FC Cincinnati get needed win against Charlotte but midweek test awaits

There wasn’t anything particularly pretty about FC Cincinnati’s 2-0 win over Charlotte FC last weekend. But for a team needing a win to stay in the Eastern Conference playoff conversation, taking all three points, no matter how ugly the match, was vital. 

There wasn’t anything particularly pretty about FC Cincinnati’s 2-0 win over Charlotte FC last weekend. But for a team needing a win to stay in the Eastern Conference playoff conversation, taking all three points, no matter how ugly the match, was vital. 

After the match, manager Pat Noonan said, “Wasn’t the prettiest on our side, in terms of the ideas with the ball and maintaining possession and being able to create. That wasn’t the game tonight. So, while that wasn’t there, I thought, for the most part, we defended really solid.” 

FCC’s two goals, one scored on a set piece in the first half and the other coming directly from aggressive pressure high up the field past the 80th minute, were enough to seal the win. Defensively, the Orange and Blue limited Charlotte’s opportunities, conceding just 0.9 expected goals on 14 shots per Football Reference. Roman Celentano made just two saves and neither shot on target was particularly threatening. For all of Charlotte’s success moving the ball into FCC’s defensive third (23 final third entries for FCC to 46 for Charlotte), the final ball or sequence just wasn’t there. For all of Charlotte’s possession in the Orange and Blue’s defensive third, it ended the match with just one more touch in the opposing box (22 to 21). 

FCC’s defensive shape forced Charlotte players wide in the attacking third, leading to lots and lots of crosses. Which, if you had to attack the trio of Nick Hagglund, Geoff Cameron, and Matt Miazga, might not be the best idea. FCC’s center backs combined to win 23 clearances on Saturday.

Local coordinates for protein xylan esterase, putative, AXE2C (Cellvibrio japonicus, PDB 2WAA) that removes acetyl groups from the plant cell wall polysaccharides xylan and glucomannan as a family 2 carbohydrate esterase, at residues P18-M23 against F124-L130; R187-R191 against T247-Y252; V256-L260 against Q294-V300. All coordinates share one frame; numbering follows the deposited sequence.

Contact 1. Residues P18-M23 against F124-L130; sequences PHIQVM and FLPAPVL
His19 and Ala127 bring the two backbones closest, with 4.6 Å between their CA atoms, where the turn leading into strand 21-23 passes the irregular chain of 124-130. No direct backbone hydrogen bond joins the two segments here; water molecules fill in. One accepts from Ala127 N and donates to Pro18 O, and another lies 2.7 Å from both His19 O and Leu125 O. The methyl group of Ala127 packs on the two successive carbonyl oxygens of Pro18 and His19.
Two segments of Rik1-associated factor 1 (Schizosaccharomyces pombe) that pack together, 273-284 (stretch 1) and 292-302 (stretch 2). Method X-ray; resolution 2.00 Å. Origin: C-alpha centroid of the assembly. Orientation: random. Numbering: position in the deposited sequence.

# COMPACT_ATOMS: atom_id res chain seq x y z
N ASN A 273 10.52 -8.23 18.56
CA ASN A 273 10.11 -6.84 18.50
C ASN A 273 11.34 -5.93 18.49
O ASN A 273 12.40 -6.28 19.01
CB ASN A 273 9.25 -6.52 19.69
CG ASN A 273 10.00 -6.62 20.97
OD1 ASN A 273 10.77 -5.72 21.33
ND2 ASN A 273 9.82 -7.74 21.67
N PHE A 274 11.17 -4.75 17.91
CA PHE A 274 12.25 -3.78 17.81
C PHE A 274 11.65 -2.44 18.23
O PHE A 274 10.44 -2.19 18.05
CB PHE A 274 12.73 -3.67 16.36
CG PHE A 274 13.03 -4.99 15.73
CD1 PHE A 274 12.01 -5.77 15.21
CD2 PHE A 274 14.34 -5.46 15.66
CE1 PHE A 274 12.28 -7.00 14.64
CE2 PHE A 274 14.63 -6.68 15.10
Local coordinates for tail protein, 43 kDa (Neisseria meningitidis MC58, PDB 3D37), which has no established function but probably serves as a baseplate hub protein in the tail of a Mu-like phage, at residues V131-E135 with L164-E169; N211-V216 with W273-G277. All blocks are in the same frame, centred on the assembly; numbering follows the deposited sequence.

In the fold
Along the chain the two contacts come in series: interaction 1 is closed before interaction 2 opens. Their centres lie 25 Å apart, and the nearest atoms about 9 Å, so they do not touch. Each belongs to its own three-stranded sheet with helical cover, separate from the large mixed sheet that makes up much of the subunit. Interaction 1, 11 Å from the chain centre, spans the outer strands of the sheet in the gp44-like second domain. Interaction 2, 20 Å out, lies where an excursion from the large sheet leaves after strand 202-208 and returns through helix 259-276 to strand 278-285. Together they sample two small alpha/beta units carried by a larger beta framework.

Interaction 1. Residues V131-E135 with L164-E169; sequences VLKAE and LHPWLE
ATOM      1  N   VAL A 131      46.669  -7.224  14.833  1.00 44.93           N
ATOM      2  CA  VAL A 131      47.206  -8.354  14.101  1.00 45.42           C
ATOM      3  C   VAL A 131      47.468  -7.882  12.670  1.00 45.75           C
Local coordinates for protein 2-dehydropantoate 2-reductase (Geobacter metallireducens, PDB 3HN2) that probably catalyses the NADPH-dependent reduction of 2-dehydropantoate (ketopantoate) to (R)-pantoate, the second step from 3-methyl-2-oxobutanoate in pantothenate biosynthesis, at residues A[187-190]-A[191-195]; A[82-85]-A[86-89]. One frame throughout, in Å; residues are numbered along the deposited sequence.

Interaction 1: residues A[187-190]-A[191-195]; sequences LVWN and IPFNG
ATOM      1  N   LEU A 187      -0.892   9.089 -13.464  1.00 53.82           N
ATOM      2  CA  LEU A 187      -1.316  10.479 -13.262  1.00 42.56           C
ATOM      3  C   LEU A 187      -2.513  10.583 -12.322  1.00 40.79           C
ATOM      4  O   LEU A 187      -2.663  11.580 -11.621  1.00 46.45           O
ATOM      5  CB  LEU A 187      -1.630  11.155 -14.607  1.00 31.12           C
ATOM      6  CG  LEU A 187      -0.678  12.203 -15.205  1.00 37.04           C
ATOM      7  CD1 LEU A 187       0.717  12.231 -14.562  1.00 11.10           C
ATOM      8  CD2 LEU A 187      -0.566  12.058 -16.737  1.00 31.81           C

As Noonan noted, the Orange and Blue struggled to maintain possession. The weather probably played some role in that, with rain falling throughout the 90 minutes. FCC struggled to link play from back to front and its strikers struggled to find the game. There’s also probably a game state element to it, too. At halftime, FCC led 1-0 courtesy of Hagglund’s goal but was outshooting Charlotte 8-4 and had the only two on-target efforts of the game. Up a goal in the second half, FCC was content to cede even more of the ball and Charlotte didn’t take advantage. 

Ultimately, on a night when both teams struggled to create good scoring opportunities, FCC did what it needed to do to win and stay above the playoff line. After seemingly weekly frustrations about missed opportunities, the Orange and Blue did what a playoff team should do: scrap out a result at home. 

Quiet night from the strikers

FCC’s attack struggled, in part, due to quiet games from both starting strikers, Brandon Vazquez and Brenner. Against Charlotte, Vazquez and Brenner combined for 42 touches and zero shots. In his 14 minute appearance off the bench, Sergio Santos received four progressive passes – the same number as Vazquez in 88 minutes and one more than Brenner in his 76 minutes. The duo has been one of, if not the most, prolific and dangerous striker pairings in MLS this season. 

So what happened? Was it something Charlotte did or something the Orange and Blue didn’t do?